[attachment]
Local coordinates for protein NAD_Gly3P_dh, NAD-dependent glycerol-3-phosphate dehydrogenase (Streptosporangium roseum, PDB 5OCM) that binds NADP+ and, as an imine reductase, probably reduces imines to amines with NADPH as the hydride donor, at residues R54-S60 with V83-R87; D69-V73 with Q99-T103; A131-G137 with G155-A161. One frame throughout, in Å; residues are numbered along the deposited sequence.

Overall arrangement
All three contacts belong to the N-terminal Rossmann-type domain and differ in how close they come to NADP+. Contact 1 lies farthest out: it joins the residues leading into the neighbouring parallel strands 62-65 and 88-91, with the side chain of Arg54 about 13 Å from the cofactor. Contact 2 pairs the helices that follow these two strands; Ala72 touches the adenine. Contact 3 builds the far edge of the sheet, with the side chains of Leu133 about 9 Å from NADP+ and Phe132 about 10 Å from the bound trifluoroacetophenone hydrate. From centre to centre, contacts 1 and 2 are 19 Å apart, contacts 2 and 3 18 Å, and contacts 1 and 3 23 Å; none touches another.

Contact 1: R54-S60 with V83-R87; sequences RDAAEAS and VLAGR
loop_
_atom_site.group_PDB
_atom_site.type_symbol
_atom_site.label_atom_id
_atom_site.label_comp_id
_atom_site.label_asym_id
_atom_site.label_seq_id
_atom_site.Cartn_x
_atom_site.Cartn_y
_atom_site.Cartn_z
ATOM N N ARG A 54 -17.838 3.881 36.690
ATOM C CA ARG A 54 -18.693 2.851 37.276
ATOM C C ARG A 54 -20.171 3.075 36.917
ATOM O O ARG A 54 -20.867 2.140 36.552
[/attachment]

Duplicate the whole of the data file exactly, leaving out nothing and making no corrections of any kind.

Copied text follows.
Local coordinates for protein NAD_Gly3P_dh, NAD-dependent glycerol-3-phosphate dehydrogenase (Streptosporangium roseum, PDB 5OCM) that binds NADP+ and, as an imine reductase, probably reduces imines to amines with NADPH as the hydride donor, at residues R54-S60 with V83-R87; D69-V73 with Q99-T103; A131-G137 with G155-A161. One frame throughout, in Å; residues are numbered along the deposited sequence.

Overall arrangement
All three contacts belong to the N-terminal Rossmann-type domain and differ in how close they come to NADP+. Contact 1 lies farthest out: it joins the residues leading into the neighbouring parallel strands 62-65 and 88-91, with the side chain of Arg54 about 13 Å from the cofactor. Contact 2 pairs the helices that follow these two strands; Ala72 touches the adenine. Contact 3 builds the far edge of the sheet, with the side chains of Leu133 about 9 Å from NADP+ and Phe132 about 10 Å from the bound trifluoroacetophenone hydrate. From centre to centre, contacts 1 and 2 are 19 Å apart, contacts 2 and 3 18 Å, and contacts 1 and 3 23 Å; none touches another.

Contact 1: R54-S60 with V83-R87; sequences RDAAEAS and VLAGR
loop_
_atom_site.group_PDB
_atom_site.type_symbol
_atom_site.label_atom_id
_atom_site.label_comp_id
_atom_site.label_asym_id
_atom_site.label_seq_id
_atom_site.Cartn_x
_atom_site.Cartn_y
_atom_site.Cartn_z
ATOM N N ARG A 54 -17.838 3.881 36.690
ATOM C CA ARG A 54 -18.693 2.851 37.276
ATOM C C ARG A 54 -20.171 3.075 36.917
ATOM O O ARG A 54 -20.867 2.140 36.552